Call for nationwide remembrance services for suicide victims

The group behind a special service remembering suicide victims held in Whanganui wants the initiative to spread nationwide. 

Dozens gathered to share their grief at the event on Tuesday, organised by a local funeral director and a suicide support group, including Lynette Smith. Her son Aaron was 43 when he took his own life in 2016, which his father Robert says was "an extreme waste of life".

Aaron was one of more than 600 Kiwis to die by suicide that year, but at the time he did try to seek help. 

"In the early days when he was suffering from depression, when he did try to get help it was hard to get," says Mrs Smith.

Now it's Aaron's parents reaching out for help, and their call has been answered. Local funeral director James Forrest held a service on Tuesday night to remember those lost to suicide.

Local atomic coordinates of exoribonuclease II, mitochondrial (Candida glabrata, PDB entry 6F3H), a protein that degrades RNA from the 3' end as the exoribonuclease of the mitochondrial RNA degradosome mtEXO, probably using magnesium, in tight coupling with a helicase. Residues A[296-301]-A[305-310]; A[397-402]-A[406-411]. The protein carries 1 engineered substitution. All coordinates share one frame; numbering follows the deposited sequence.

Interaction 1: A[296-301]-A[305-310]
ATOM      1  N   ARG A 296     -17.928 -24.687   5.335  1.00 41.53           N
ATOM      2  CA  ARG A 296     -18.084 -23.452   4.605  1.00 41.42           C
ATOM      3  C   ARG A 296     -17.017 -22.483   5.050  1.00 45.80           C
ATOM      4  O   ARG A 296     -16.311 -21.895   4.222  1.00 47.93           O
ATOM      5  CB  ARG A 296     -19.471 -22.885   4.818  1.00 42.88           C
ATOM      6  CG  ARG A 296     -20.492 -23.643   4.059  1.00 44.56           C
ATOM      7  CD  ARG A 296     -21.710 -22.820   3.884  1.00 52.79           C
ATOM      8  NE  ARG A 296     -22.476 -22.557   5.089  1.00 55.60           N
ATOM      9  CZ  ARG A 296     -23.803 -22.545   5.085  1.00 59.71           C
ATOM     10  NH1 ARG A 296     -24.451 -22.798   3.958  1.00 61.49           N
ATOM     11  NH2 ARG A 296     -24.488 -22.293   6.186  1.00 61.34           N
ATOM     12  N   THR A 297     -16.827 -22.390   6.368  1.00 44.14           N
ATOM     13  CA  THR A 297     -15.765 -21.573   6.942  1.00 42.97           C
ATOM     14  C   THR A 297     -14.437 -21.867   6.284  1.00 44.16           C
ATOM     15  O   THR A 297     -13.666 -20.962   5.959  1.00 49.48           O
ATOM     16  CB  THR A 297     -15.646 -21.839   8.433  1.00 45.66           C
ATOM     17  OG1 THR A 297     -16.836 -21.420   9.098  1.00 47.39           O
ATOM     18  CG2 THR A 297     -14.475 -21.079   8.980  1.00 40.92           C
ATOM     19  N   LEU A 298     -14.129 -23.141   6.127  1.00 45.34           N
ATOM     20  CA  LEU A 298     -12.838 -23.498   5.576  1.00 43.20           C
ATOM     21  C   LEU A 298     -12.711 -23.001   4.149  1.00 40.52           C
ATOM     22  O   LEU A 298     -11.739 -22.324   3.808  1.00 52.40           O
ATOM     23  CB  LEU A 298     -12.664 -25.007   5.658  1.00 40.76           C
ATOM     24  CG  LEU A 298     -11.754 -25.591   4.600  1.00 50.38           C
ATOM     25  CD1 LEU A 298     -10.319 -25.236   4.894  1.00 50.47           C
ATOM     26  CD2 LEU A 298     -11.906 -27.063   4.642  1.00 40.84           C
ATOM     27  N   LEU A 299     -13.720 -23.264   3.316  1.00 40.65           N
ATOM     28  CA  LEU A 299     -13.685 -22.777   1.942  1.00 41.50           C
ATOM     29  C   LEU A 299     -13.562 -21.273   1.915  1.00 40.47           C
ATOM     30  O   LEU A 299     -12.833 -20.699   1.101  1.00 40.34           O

"It just gets everyone together and lets them realise they're not going through this alone," he says.

Guests lit candles and released colourful balloons to commemorate the lives cut short by suicide.

Mr Smith says it helped him to meet others in similar situations, even if the pain of a lost child never really goes away.

"I met a woman there that lost a child 30 years ago and she still cries today, so it's always there, it's always in the background."

Mr Forrest has noticed a huge rise in the number of suicides in the Whanganui area.

"My colleague had the unfortunate experience of having to care for four families, which is just unheard of," he says.

He has held this service, in conjunction with a suicide support group, since 2003. He wants to encourage other funeral directors to consider doing the same around the country, so that no life lost to suicide will be forgotten.